Cross-Cutting Challenges. In addition to understanding possible research agendas for each of these substantive areas, we also need to focus attention on four cross-cutting challenges:

Partnering with industry around data sharing and implementation
Over the past two decades technology companies have built a dizzying array of digital systems and platforms to facilitate interpersonal communication, social networking, e-commerce, information retrieval, publishing, collaborative work, and many other applications. In addition to transforming large swathes of social and economic life, these technologies have also generated a staggering volume and diversity of data that is of potential interest to social and behavioral scientists. Indeed, the explosion of research that has taken place over this time period in data science and computational social science has been overwhelmingly fueled by this “digital exhaust.”

Unfortunately, researchers’ access  to these data is ad-hoc, unreliable, inequitable, and highly non-transparent. In some cases researchers can use publicly facing programming tools (e.g. APIs) but are then subject to rules and restrictions that are typically determined without consideration of research-specific requirements. In other cases, access can only be granted to employees, requiring that researchers or their students work for the company under non-disclosure agreements. Finally, particular datasets are sometimes made available to individual researchers via social contacts or other one-off arrangements. As a result, the vast majority of researchers have no clear means of accessing the vast majority of data collected by companies. Moreover, research results are often impossible to replicate, either because the original data are unavailable or the conditions under which they were collected have changed.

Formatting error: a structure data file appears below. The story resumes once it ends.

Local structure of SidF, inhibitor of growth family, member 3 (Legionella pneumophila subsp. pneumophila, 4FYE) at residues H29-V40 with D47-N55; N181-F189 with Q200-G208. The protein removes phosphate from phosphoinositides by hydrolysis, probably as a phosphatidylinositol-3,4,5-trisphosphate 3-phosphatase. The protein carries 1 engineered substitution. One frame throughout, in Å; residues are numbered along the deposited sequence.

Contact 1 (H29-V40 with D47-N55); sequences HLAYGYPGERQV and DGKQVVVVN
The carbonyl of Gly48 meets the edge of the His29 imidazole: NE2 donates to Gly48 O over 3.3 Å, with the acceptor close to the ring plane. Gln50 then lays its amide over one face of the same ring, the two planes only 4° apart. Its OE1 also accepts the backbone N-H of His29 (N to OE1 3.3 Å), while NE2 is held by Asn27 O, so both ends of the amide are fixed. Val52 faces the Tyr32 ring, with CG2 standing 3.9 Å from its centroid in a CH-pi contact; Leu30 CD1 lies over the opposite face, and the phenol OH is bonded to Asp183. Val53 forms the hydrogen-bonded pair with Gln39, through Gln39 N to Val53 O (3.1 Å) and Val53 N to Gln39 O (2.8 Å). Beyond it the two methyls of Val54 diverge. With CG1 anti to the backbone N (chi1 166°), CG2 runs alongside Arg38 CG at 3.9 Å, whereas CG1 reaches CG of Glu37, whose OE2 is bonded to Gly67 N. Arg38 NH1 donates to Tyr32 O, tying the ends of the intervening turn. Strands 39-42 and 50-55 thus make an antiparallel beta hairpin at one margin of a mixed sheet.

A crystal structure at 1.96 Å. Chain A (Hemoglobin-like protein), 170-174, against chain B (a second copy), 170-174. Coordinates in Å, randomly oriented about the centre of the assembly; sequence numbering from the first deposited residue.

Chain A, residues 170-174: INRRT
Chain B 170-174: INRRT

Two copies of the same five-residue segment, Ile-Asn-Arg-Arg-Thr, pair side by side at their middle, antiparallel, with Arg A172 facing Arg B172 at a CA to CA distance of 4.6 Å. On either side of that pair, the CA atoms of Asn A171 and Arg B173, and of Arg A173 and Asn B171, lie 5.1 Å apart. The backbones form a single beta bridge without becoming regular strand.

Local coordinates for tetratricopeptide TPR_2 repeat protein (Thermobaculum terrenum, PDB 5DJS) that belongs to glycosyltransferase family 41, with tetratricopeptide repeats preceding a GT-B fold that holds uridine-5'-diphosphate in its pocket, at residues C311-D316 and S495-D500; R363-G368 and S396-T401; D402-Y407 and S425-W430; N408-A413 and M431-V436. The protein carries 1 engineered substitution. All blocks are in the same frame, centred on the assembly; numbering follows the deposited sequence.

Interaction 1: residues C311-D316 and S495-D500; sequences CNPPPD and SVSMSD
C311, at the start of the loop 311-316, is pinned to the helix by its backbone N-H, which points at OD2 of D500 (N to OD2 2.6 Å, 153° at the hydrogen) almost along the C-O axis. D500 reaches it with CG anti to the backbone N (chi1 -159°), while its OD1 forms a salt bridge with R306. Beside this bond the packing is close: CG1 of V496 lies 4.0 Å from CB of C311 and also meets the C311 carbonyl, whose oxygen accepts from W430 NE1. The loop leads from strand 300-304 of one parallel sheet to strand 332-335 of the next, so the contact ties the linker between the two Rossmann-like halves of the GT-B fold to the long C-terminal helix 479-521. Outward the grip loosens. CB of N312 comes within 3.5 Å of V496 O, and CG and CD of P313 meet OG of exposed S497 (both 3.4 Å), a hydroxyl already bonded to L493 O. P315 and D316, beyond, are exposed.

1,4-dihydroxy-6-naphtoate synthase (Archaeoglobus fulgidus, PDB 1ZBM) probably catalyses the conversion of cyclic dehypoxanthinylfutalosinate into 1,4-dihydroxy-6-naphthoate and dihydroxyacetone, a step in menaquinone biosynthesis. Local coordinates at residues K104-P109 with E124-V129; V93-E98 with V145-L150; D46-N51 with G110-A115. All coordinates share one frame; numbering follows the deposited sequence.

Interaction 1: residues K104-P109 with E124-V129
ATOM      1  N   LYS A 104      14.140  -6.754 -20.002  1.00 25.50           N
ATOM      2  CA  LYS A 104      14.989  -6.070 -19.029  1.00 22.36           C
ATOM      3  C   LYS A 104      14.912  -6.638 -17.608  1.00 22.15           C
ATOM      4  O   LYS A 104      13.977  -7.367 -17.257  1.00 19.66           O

Increased accessibility and transparency around data sharing could also yield considerable benefits for industry. For medium and small technology businesses that lack their own research labs, collaboration with the academic research community could translate directly to valuable insights that would otherwise remain out of scope. Even for large, established tech companies, increased transparency and external collaboration could improve the quality of their services as well as increase public trust.

Building large-scale, shared data infrastructures for research purposes